On Market Bottoms

By Paul Goodwin, ChiefAnalyst, Cabot China & Emerging Markets Report
From Cabot Wealth Advisory

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Stock markets go down because people don't feel like owning stocks. They're worried that subprime debt will wreck the credit business and that there's going to be a recession. They fret that declining house prices will dampen consumer spending, which will lead to an earnings implosion in retail. Whatever the rationalization behind it, they're afraid they're going to lose money, and owning stock makes them so nervous that they can't sleep at night.  

Fair enough.

So people (and institutions) sell stocks and markets go down. And they pick up momentum on the way down as people see that prices are falling and jump on the selling bandwagon.  

They keep on going until the last diehard, the last hold-out, the most stubborn growth investor in the world finally gives up and sells out. That's the bottom.

Now, obviously, people still own stock, because every time someone sold, someone else had to buy. But at the bottom, people are either content to hold stocks because they got them so cheap or they're so discouraged that they don't even have the energy to sell. It's the long, dark night of the investor's soul, the moment of greatest despair.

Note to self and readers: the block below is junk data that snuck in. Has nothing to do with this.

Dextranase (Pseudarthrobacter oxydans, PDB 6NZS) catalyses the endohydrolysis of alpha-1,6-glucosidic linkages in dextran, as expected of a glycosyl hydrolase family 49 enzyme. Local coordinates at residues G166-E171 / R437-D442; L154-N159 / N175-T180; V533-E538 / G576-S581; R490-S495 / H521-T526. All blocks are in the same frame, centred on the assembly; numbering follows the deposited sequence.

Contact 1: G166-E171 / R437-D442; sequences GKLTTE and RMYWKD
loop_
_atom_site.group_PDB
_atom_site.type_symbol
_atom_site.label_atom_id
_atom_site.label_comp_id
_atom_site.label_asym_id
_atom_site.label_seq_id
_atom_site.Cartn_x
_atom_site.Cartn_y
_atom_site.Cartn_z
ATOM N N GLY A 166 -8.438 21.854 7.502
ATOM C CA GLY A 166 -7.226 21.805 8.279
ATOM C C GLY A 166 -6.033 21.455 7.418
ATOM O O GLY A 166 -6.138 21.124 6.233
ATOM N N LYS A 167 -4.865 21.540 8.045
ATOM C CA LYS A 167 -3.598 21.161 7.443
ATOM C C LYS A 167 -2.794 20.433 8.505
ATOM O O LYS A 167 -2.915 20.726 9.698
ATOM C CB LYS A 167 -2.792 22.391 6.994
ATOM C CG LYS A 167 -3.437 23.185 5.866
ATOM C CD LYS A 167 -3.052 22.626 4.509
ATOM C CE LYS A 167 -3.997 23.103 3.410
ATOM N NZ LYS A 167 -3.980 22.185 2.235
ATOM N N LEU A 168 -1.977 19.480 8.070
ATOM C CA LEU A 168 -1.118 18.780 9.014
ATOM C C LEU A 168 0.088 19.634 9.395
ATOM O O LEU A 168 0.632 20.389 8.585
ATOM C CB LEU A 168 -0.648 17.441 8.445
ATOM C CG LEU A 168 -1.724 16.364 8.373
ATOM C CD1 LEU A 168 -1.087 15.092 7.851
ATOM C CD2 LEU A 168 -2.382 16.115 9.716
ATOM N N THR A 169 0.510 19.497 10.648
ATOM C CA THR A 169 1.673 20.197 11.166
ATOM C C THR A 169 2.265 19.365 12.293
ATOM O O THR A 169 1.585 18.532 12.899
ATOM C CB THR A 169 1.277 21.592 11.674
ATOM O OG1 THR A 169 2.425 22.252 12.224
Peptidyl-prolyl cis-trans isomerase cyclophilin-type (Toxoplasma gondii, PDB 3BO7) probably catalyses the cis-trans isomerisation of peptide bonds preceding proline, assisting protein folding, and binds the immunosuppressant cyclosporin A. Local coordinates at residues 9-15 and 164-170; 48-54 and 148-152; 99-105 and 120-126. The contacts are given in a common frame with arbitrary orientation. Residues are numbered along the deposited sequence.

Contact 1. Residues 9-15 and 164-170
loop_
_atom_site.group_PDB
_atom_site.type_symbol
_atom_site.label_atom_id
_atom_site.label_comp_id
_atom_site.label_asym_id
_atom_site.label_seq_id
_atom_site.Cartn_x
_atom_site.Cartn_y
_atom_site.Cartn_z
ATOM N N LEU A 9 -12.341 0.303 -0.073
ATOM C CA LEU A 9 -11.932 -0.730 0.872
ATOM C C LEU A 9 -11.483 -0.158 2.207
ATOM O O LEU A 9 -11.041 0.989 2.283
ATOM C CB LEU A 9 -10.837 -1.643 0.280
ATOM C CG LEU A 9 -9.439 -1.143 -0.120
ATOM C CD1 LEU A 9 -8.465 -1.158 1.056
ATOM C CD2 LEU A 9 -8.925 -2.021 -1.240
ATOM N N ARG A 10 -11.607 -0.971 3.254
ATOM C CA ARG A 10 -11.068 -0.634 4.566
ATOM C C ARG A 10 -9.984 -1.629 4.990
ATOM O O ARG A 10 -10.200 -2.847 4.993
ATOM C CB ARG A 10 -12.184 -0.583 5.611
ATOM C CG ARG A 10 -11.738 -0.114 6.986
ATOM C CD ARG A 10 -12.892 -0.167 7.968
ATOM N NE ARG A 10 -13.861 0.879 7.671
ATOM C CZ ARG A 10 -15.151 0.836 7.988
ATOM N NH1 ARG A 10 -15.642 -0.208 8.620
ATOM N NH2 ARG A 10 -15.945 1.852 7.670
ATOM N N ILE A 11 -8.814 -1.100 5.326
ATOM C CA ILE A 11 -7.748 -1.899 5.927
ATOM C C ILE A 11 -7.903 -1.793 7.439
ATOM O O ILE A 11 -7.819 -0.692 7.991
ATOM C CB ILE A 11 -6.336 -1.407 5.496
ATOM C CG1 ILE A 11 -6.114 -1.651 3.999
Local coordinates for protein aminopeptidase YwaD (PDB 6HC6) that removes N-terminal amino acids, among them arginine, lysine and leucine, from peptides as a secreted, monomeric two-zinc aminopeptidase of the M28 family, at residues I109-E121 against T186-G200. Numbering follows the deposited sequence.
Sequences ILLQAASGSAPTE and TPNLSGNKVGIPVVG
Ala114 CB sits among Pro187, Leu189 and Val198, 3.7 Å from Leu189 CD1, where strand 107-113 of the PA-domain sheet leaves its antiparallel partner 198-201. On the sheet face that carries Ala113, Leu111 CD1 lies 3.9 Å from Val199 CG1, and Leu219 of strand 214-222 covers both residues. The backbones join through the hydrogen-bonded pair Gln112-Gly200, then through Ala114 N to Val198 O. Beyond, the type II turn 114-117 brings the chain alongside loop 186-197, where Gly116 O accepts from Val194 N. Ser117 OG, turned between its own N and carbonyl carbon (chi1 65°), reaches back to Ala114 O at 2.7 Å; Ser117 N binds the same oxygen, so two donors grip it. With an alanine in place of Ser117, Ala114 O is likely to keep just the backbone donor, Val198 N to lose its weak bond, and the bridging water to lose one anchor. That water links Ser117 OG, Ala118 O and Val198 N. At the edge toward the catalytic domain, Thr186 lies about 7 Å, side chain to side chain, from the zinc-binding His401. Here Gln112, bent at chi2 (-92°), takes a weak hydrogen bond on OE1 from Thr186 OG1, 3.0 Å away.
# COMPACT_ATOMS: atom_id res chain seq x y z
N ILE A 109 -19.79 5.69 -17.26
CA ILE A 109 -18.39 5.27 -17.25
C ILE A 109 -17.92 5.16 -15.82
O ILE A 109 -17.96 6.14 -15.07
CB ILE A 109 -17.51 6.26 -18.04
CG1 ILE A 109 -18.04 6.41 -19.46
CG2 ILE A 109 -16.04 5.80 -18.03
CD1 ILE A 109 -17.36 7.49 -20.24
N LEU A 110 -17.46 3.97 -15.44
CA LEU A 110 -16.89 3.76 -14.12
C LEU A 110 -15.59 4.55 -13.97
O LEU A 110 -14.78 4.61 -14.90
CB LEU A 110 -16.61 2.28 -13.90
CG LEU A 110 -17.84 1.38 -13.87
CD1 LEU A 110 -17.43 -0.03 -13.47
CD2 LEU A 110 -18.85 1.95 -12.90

It's also the point at which stocks start to go up. That's what a bottom is.  

Nobody knows when a bottom is reached; that's something you can only see in the rear-view mirror. But there can be lots of clues that a bottom-building process is taking place.

I like to think about market bottoms like I think about the coming of spring in New England. Spring doesn't wait for the snow in my front yard to melt and then arrive. Weeks before we get the robins in the back yard and the sap rising in the sugar maples and the potholes appearing in the roads (spring isn't an unmixed blessing up here), the snowdrops, little white flowers that will about three inches high, are already pushing their leaves up through the thinning edges of the snowpile. That's spring on the way, even if the snowplow doesn't know it.

The moment of greatest discouragement with the snow, slush, grey skies and frigid winds of winter is precisely when spring begins.  

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